As part of our ongoing Theme Week for January of 2016, we are looking back at some of the good and bad things about 2015. This time we wanted to know what our writers thought about some of the more emotional moments in a game, or what games brought out the emotions in them. Here’s their answers and stories to that question.
Kingdom Death: Monster by Travis Williams
When talking emotional impact in gaming, not many people think about board games. Sure, a few laughs and maybe a bit of anger and some temporary grudge holding as you plot your revenge against the family member that just screwed you over, but rarely, if ever, do we associate sadness, anxiety, and fear with the world of cardboard, plastic, and dice. Kingdom Death: Monster changes that.
From the very first moments of play, Kingdom Death: Monster throws its players into a desperate struggle for life and death. It is not only possible, but entirely likely, that characters will be killed in the tutorial mission, and the game doesn’t ever relent. Death, injury, brain damage, disfigurement, isolation, banishment and hardship await, ever present, around every corner and in every nook and cranny of the game’s world.
The hook is that players control not just one survivor each, but an entire colony of survivors, including new survivors that will be born to those that live long enough. The brutal struggle between life and death, and the possibility that nearly any survivor can be killed at a moment’s notice, encourages players not to get invested in the lives of individual survivors, but it’s impossible not to.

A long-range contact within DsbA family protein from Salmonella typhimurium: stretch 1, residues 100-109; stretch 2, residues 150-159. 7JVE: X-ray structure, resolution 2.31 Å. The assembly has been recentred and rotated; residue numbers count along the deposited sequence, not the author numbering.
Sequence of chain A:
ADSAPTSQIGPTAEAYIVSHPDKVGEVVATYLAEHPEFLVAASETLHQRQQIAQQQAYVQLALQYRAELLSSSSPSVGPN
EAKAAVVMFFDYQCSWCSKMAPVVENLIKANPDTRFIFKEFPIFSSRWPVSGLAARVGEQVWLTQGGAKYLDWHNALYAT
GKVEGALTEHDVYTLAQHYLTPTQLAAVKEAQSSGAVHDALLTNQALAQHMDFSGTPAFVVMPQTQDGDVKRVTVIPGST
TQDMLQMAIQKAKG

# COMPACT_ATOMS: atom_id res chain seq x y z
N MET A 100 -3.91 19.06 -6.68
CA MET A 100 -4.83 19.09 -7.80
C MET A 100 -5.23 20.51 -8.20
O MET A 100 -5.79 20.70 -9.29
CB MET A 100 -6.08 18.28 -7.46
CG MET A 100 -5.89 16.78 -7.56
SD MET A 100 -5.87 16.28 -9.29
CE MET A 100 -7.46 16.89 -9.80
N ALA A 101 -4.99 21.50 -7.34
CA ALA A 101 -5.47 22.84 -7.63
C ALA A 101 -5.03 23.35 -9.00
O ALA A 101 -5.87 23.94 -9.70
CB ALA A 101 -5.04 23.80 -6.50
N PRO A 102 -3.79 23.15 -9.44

Many survivors get injured or impaired, but there are those who get stronger, and those who succeed in spite of their injuries. Each scar, injury, and impairment writes another chapter in that survivor’s story, leading players to care about them, and truly fear for them when they are put in harm’s way. Losing a favorite survivor is a punch in the gut, losing a whole colony is devastating.
Kingdom Death: Monster doesn’t put you in charge of a settlement with some survivors, it puts you in charge of your settlement, and your survivors. Their lives are in your hands, and it’s up to you to see them through to safety, a prospect that is all at once thrilling, terrifying, satisfying, and heartbreaking.
The Witcher 3: Wild Hunt by Christopher Anderson
The Witcher 3: Wild Hunt got many a prize during 2015’s end of the year shenanigans, and for good reasons! The game set a new benchmark in what high-fantasy open-world RPG’s should be and managed to entertain me for about 150 hours before I finished all the game’s main and side quests. I bought this game on a whim and I wasn’t sure if I was going to like it based on less than optimal experiences with the previous 2 games in the series, but there’s one moment that melted away my insecurities: the Family Matters questline. Here be spoilers.